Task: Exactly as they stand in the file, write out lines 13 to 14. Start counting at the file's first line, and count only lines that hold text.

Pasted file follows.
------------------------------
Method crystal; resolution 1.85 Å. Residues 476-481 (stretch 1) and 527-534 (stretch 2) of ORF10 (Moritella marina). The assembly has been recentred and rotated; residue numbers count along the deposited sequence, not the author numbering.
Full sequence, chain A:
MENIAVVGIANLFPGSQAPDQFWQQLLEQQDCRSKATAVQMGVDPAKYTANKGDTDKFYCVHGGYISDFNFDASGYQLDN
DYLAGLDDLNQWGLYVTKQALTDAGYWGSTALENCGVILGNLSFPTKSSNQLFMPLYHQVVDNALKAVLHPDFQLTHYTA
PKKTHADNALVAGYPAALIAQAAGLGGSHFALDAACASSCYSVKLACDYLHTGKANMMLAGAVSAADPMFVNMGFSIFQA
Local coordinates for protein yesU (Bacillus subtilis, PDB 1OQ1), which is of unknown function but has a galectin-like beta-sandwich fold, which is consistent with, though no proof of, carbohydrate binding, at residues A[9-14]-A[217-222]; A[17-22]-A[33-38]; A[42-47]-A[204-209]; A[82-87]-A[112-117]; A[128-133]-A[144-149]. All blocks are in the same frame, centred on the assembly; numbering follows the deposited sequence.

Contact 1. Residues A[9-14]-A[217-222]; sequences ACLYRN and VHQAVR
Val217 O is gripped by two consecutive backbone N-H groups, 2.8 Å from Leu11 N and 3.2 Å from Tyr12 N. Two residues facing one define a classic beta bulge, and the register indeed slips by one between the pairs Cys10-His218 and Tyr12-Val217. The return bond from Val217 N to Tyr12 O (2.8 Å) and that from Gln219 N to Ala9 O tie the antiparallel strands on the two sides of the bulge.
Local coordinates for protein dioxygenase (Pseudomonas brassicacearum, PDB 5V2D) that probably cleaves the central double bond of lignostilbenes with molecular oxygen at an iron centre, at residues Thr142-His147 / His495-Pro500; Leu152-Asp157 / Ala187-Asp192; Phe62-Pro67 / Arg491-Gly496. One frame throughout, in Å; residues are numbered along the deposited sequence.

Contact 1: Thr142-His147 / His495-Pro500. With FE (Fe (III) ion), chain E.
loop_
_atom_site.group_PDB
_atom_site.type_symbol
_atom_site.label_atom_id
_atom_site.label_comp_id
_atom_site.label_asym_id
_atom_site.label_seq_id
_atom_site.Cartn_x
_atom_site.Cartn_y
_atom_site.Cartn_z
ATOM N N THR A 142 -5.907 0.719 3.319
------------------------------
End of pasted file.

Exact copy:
_atom_site.type_symbol
_atom_site.label_atom_id